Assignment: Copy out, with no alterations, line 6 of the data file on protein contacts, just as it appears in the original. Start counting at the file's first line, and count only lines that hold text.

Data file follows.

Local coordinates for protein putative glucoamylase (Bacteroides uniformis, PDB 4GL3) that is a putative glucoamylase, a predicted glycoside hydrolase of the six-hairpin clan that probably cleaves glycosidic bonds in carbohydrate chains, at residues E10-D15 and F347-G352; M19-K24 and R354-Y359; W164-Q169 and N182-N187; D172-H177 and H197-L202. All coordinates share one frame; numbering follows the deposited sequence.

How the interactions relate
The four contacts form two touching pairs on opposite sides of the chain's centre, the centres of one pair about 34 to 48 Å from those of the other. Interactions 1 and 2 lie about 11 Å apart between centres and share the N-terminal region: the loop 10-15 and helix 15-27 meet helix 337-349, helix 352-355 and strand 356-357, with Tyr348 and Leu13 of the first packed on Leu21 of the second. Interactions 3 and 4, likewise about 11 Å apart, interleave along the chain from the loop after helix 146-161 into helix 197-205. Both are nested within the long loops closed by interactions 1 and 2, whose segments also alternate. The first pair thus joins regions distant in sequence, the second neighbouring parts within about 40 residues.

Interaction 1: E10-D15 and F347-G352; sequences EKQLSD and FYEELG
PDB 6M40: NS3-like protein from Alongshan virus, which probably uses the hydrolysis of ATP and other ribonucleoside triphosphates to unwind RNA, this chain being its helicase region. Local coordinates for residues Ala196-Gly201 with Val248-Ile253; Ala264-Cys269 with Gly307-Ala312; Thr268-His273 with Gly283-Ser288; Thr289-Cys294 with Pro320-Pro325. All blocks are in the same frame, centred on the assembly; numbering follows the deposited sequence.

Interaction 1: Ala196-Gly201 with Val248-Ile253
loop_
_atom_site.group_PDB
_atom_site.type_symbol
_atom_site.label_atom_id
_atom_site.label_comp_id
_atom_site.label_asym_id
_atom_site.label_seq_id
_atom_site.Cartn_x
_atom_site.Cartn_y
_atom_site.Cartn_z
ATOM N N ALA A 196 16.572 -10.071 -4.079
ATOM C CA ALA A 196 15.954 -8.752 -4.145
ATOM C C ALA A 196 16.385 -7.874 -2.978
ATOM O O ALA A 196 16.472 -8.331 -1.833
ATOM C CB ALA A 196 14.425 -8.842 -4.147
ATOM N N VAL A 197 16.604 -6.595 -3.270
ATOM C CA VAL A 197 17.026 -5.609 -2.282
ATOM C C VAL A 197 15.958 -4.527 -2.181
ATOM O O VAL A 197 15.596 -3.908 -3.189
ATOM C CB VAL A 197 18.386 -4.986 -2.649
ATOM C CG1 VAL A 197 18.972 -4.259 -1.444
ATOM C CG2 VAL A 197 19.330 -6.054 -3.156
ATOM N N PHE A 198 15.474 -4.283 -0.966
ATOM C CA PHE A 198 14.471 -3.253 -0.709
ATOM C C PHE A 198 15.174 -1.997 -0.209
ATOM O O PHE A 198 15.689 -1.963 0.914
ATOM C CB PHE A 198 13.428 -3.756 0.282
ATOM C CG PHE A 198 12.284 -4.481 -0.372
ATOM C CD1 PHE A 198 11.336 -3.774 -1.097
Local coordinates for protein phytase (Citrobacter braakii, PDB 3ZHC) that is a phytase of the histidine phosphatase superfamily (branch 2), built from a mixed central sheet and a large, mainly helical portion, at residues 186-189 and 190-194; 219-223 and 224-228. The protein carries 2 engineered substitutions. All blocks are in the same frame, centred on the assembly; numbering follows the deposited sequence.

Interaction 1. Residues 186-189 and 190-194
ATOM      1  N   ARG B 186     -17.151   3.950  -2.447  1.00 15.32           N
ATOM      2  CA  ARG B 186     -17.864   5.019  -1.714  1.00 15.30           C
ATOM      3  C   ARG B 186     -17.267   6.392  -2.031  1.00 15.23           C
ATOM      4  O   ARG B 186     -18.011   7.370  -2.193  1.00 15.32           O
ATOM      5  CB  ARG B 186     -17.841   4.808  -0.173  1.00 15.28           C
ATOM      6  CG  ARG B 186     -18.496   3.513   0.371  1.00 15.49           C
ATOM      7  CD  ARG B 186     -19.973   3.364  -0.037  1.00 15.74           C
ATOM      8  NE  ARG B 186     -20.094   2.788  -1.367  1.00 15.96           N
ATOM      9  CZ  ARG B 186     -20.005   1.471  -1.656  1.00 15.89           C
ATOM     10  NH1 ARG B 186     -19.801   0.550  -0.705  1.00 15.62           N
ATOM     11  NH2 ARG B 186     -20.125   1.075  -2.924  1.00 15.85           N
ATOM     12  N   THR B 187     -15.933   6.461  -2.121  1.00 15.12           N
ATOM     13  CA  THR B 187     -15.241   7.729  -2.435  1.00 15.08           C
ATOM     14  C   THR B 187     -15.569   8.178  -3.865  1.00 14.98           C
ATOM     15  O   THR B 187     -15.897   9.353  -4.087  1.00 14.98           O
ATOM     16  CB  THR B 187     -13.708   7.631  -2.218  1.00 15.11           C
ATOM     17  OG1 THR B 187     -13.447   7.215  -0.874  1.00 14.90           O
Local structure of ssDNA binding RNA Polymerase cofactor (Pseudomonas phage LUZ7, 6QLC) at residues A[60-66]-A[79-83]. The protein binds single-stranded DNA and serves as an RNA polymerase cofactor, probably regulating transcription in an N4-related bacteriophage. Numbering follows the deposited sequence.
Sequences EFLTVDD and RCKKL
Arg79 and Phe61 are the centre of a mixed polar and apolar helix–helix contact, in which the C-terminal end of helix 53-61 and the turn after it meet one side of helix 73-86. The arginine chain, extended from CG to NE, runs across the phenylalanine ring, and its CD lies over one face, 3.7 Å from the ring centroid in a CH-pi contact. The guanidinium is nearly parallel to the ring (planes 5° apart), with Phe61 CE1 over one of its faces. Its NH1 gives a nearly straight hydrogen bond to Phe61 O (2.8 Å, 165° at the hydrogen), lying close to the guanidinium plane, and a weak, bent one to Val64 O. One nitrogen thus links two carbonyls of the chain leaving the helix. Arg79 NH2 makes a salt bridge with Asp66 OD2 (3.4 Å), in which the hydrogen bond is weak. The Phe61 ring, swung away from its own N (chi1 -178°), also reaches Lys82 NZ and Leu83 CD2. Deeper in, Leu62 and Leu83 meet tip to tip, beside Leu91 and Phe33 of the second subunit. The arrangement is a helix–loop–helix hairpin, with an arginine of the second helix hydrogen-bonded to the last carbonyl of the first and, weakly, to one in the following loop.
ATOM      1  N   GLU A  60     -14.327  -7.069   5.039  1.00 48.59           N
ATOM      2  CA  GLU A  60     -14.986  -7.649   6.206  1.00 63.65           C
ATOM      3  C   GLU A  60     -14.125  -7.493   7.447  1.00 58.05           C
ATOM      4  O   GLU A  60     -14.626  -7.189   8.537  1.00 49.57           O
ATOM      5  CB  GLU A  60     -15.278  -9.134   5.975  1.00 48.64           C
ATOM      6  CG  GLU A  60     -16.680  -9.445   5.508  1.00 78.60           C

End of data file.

Interaction 1: Ala196-Gly201 with Val248-Ile253